Patrick Cross

In 2013, Patrick Cross accepted the task of working with key Briar Cliff University officials to create a Doctor of Physical Therapy (DPT) program. Today, as the founding program director, he’s proud of the program's rigor and student outcomes since the program’s inception.

“I am very pleased with where we are today, but I don’t think we can just sit back and be proud of where we have come from. We must continuously evolve and tweak things, based on the ever-changing educational, professional, and community environments,” Cross said. “We have something that Briar Cliff and the Siouxland community should be proud of. Now we just need to continuously polish that thing that is very special.”

The DPT program is one of three doctoral programs at Briar Cliff, and in most years, the program oversees 90 to 96 students who are working towards an entry-level physical therapy degree that will help the students pass boards and be prepared to practice in almost any setting. Cross said he is also proud of the fulfillment of the DPT department’s mission of preparing students to serve underserved populations, including rural areas and places designated as professional shortage areas. Within their first year of graduating, BCU DPT alumni have gone into positions in rural settings more than 40 percent of the time, while one-third of them have gone and practiced in a primary health professional shortage area.

It took two years to launch the program, with students first attending classes in fall 2015. Since that time, there have been 177 DPT graduates, with the first class graduating in spring 2018, for a total of six cohorts who have fully completed the program.

As an integral component of the program, students complete clinical education experiences that provide students with the opportunity to apply the techniques and theories they learn in the classroom. Cross is pleased that feedback from the clinical instructors that the BCU students are mentored by is highly positive.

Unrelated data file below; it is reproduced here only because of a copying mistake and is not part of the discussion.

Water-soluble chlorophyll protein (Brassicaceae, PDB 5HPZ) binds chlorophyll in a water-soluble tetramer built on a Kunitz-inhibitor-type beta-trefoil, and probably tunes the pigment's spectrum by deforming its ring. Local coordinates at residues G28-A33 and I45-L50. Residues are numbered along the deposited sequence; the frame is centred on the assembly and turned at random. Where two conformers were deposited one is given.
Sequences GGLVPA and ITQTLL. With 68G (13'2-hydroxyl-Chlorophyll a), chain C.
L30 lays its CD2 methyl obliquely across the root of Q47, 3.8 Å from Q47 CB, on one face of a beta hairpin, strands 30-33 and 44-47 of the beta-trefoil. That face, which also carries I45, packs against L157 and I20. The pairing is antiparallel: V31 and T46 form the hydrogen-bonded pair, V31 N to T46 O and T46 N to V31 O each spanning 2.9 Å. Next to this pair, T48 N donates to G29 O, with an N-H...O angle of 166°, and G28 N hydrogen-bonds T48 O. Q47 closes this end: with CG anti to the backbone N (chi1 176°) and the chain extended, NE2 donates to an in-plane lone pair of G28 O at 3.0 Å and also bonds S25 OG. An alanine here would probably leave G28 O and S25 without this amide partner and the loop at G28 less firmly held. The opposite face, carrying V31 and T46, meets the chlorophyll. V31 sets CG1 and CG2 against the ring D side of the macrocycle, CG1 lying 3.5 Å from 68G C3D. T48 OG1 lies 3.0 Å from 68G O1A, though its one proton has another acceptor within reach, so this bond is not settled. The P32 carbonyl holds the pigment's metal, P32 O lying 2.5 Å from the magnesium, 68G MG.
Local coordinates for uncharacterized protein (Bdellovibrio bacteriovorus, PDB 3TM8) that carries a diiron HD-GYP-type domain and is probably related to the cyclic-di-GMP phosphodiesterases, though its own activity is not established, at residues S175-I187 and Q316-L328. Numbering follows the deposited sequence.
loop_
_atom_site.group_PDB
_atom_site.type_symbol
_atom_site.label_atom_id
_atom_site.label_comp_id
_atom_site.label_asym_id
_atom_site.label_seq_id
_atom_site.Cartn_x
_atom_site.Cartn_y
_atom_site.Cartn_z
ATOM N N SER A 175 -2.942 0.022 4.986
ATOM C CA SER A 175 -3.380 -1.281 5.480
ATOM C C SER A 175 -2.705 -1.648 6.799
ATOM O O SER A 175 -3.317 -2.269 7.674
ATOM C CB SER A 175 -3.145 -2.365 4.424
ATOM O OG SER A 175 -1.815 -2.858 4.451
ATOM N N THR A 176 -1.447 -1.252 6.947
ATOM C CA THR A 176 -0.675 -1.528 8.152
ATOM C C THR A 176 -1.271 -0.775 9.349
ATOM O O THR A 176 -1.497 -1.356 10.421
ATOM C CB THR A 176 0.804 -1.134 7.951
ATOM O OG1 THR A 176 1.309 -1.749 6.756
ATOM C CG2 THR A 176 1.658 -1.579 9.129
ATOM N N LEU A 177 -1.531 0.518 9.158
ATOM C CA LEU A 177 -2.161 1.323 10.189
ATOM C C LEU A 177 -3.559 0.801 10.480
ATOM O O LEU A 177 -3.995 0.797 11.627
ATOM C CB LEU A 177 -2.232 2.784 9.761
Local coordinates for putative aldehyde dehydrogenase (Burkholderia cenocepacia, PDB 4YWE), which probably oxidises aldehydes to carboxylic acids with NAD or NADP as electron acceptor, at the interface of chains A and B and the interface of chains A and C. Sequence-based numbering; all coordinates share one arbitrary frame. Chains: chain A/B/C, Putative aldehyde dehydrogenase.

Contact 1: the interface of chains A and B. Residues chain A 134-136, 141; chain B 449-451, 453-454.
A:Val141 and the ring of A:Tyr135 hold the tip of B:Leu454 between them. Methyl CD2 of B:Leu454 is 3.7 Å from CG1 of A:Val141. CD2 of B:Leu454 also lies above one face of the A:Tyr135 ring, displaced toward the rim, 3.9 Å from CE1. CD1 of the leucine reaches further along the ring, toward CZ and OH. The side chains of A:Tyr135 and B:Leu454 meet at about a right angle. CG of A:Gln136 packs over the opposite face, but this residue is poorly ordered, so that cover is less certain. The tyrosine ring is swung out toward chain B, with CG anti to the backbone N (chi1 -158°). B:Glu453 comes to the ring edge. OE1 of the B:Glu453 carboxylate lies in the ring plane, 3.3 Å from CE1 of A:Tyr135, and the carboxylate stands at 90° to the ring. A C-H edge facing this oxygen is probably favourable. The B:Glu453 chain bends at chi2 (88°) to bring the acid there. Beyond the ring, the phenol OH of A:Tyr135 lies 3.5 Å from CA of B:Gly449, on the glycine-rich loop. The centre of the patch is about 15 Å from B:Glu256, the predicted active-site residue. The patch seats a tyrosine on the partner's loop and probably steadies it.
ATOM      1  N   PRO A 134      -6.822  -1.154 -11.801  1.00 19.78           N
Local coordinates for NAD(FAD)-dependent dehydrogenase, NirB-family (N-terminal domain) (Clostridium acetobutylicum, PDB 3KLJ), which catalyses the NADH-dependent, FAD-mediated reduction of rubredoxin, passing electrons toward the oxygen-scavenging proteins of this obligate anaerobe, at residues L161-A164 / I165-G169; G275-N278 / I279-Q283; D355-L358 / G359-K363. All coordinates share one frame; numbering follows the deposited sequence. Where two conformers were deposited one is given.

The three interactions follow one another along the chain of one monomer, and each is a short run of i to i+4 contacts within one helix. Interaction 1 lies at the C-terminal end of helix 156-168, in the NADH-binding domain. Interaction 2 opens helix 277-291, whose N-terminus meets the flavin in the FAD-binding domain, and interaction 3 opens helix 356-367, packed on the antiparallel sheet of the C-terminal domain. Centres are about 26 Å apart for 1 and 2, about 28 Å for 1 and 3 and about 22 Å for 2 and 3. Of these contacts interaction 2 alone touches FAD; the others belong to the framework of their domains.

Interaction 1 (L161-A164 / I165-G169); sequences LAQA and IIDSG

“The feedback has made us aware that many of our students may be more prepared for clinical affiliations than students from other regional DPT programs,” he said. “I believe this is because of our pro bono clinic. It builds their hands-on, patient interaction, and problem-solving skills, as well as their confidence … Our students are immersed in patient care and treatment throughout the first two years of the program.”

Cross oversees a team that includes five full-time faculty, eight adjunct faculty, and three staff members.

“God has really blessed us, in bringing together people with very different backgrounds to make a cohesive team with vast knowledge and skills,” Cross said. “We build off each other’s strengths and weaknesses.”

Looking back on his life, Cross said it is funny that a guy raised in the suburbs of Chicago, Pittsburgh, and St. Louis ended up caring so passionately about delivering health care to rural areas, where there is often less access to health care services. He got his undergraduate degree in Exercise Physiology at Truman State University in Kirksville, Missouri, where he was steeped in leadership positions within various student organizations and was also exposed to teaching and research early in his college experience. Various injuries as an undergraduate athlete led him to personally witness the benefits of physical therapy.

He did more teaching and research at Creighton University in Omaha, over the years while obtaining his own Doctor of Physical Therapy. Cross said he was shaped in those years by a specialty clinical rotation where he worked with professional athletes in Texas, and even more so by a rotation in a clinic serving Native American individuals in Macy, Nebraska. After graduating from Creighton in 2002, Cross moved into a community and clinical-based teaching job with Creighton University, which allowed him the pleasure of being reunited with the people of the Omaha Tribe of Nebraska through overseeing a physical therapy clinic.

In 2006, he moved on to a DPT faculty position at the University of South Dakota, while continuing to be involved with physical therapy services at Macy until 2013. He then embarked on the Briar Cliff initiative to develop the DPT Program.

“I love the outlook of where Briar Cliff is going, with a desire to improve health care for rural and underserved positions,” Cross said.

This is part of a series of Faculty Stories profiling all the chairs of BCU academic departments in 2023.